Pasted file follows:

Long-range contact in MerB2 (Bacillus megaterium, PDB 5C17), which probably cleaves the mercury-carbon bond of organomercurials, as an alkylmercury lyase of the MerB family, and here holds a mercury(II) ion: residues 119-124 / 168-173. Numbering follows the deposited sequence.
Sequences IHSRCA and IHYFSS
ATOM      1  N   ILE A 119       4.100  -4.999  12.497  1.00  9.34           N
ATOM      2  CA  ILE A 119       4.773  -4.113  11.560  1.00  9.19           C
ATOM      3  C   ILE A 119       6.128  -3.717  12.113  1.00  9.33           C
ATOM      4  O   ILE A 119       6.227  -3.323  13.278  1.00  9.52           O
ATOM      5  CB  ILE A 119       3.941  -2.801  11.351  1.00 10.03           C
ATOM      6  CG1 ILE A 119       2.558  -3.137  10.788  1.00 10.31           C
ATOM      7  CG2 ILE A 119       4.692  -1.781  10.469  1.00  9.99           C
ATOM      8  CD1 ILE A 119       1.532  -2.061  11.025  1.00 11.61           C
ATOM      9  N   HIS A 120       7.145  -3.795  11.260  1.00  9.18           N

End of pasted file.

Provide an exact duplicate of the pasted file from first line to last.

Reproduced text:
Long-range contact in MerB2 (Bacillus megaterium, PDB 5C17), which probably cleaves the mercury-carbon bond of organomercurials, as an alkylmercury lyase of the MerB family, and here holds a mercury(II) ion: residues 119-124 / 168-173. Numbering follows the deposited sequence.
Sequences IHSRCA and IHYFSS
ATOM      1  N   ILE A 119       4.100  -4.999  12.497  1.00  9.34           N
ATOM      2  CA  ILE A 119       4.773  -4.113  11.560  1.00  9.19           C
ATOM      3  C   ILE A 119       6.128  -3.717  12.113  1.00  9.33           C
ATOM      4  O   ILE A 119       6.227  -3.323  13.278  1.00  9.52           O
ATOM      5  CB  ILE A 119       3.941  -2.801  11.351  1.00 10.03           C
ATOM      6  CG1 ILE A 119       2.558  -3.137  10.788  1.00 10.31           C
ATOM      7  CG2 ILE A 119       4.692  -1.781  10.469  1.00  9.99           C
ATOM      8  CD1 ILE A 119       1.532  -2.061  11.025  1.00 11.61           C
ATOM      9  N   HIS A 120       7.145  -3.795  11.260  1.00  9.18           N